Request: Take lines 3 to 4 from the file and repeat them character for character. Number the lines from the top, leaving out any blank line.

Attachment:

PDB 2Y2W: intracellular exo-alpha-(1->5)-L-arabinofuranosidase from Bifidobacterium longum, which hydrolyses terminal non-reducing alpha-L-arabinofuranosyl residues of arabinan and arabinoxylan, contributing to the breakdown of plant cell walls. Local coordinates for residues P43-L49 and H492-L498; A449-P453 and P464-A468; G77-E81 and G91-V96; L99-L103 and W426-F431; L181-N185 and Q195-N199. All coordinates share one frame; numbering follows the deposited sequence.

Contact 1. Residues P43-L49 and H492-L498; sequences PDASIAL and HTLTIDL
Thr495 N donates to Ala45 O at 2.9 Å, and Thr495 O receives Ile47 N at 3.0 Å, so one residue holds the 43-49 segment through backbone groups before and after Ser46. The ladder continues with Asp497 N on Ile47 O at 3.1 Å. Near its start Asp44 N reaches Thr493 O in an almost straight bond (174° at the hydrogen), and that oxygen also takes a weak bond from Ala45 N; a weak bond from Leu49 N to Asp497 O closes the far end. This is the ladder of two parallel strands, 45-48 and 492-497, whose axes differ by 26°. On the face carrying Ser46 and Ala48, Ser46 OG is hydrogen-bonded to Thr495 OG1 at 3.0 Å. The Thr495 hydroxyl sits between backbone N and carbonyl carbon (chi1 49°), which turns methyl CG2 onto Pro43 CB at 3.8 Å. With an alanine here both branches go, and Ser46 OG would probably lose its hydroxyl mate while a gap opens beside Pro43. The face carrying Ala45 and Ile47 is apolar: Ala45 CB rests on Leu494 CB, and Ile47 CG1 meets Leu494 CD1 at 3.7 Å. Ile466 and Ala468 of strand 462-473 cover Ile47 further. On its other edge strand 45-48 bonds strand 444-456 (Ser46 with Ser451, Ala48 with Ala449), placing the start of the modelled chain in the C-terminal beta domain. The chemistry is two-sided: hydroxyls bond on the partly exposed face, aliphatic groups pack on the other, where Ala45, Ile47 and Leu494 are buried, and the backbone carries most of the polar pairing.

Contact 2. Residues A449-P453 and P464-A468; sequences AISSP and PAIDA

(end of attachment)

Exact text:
Thr495 N donates to Ala45 O at 2.9 Å, and Thr495 O receives Ile47 N at 3.0 Å, so one residue holds the 43-49 segment through backbone groups before and after Ser46. The ladder continues with Asp497 N on Ile47 O at 3.1 Å. Near its start Asp44 N reaches Thr493 O in an almost straight bond (174° at the hydrogen), and that oxygen also takes a weak bond from Ala45 N; a weak bond from Leu49 N to Asp497 O closes the far end. This is the ladder of two parallel strands, 45-48 and 492-497, whose axes differ by 26°. On the face carrying Ser46 and Ala48, Ser46 OG is hydrogen-bonded to Thr495 OG1 at 3.0 Å. The Thr495 hydroxyl sits between backbone N and carbonyl carbon (chi1 49°), which turns methyl CG2 onto Pro43 CB at 3.8 Å. With an alanine here both branches go, and Ser46 OG would probably lose its hydroxyl mate while a gap opens beside Pro43. The face carrying Ala45 and Ile47 is apolar: Ala45 CB rests on Leu494 CB, and Ile47 CG1 meets Leu494 CD1 at 3.7 Å. Ile466 and Ala468 of strand 462-473 cover Ile47 further. On its other edge strand 45-48 bonds strand 444-456 (Ser46 with Ser451, Ala48 with Ala449), placing the start of the modelled chain in the C-terminal beta domain. The chemistry is two-sided: hydroxyls bond on the partly exposed face, aliphatic groups pack on the other, where Ala45, Ile47 and Leu494 are buried, and the backbone carries most of the polar pairing.

Contact 2. Residues A449-P453 and P464-A468; sequences AISSP and PAIDA